Money for poetry but not Phoenix police?

May 5, 2014
The Arizona Republic
Laurie Roberts

At the end of last week's marathon budget meeting in Phoenix – the proposed budget which calls for pay cuts for employees and tax increases for residents – there was a telling item on the agenda.

A request by city management to spend $10,285 to light up a piece of public art.

The city has a $38 million deficit yet the City Council was asked to spend $10,285 to illuminate the "7th Avenue Melrose Gateway Feature".

City Manager Ed Zuercher has proposed a 1.6 percent pay/benefits cut but he plans to spend nearly $6 million on lobbyists and public-information officers and millions more on travel and dues. I'm guessing the annual $20,000 to showcase poetry about the marvels of recycling is also buried in there somewhere.

The City Council this week will take a tentative vote on Zuercher's budget. What it should do is demand a do-over and start asking questions.

Like, how is it that Phoenix has more revenue coming in yet finds itself in such dire circumstances? And why is it that no other Valley city – other than Glendale with its legendary mismanagement – is facing these financial woes?

"There's a number of forces that when you add them all up, the revenue side starts to have an impact," Zuercher explained, in a meeting last week with The Republic. "But then we're also talking about what's going on with our pension costs and health-care costs, which are pretty substantial."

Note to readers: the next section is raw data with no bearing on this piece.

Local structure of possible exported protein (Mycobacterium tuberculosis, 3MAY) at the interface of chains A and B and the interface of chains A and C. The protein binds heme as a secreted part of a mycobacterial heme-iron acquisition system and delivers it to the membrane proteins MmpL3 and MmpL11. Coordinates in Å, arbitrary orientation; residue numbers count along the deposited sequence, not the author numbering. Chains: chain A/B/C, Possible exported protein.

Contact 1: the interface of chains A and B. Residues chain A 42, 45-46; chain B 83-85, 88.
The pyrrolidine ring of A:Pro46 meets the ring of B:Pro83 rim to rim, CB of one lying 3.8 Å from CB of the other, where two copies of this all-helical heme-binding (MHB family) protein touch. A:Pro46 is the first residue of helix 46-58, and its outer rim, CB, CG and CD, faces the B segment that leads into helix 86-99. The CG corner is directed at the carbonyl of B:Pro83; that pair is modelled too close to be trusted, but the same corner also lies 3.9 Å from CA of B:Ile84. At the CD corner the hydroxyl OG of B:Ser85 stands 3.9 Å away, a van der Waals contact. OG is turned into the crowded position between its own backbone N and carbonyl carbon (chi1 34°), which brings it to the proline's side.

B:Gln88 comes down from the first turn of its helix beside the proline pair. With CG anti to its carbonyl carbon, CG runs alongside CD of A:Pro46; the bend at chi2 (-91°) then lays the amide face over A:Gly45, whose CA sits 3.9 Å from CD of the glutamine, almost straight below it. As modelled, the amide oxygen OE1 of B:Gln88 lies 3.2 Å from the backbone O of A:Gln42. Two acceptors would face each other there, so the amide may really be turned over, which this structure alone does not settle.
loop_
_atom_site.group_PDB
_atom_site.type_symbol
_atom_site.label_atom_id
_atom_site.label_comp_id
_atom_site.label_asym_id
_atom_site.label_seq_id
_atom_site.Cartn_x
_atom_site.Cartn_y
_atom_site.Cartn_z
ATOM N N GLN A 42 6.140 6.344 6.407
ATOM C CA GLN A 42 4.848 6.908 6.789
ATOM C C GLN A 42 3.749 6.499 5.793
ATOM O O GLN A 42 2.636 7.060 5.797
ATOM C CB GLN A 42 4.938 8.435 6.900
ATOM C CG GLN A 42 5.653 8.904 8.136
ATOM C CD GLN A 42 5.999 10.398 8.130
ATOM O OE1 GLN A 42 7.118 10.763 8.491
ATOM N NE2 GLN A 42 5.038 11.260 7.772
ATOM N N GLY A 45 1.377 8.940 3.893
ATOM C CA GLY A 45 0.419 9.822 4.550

Councilman Sal DiCiccio says the city has long been mismanaged.

"We have a structural deficit in the city of Phoenix," he told me. "There's a reason why Phoenix and Glendale are the only two cities in Maricopa County that are facing this problem. We are at the second highest revenue we've ever had. Next year will be the highest and we're still projecting budget problems."

Zuercher has dropped his plan to close senior centers and swimming pools. Instead he's asking that employees suck up $16.5 million in cuts and citizens shell out $11 million more in fees and taxes. The rest would come from the usual budgetary hocus-pocus.

Naturally, employees are not thrilled, though they'll still get merit raises and "longevity" bonuses, as they have throughout the recession.

Three things seem clear:

1. The City Council isn't going to cut the pay of police officers -- not given the threats faced daily by a police force that is already 500 officers down. It's easy for Zuercher -- he of the 22 percent pay raise -- to talk about "shared sacrifice" but the employees earing bulletproof vests have already done their part on the sacrifice scale.

2. The city needs to tear apart this budget and decide what is a priority and what is not. What is essential and what is not.

It's as Councilman Jim Waring told me: "It's impossible to justify a tax increase or justify cutting police officer pay or to claim that there is a fiscal emergency when you're spending money on poems about recycling."

3. Given that No. 2 is not going to happen, I look for the City Council to forgo the idea of living within the city's means and instead ask residents this fall to reinstate the food tax.

And won't that be a fun sell?

Our revenue is increasing but alas, we're broke.

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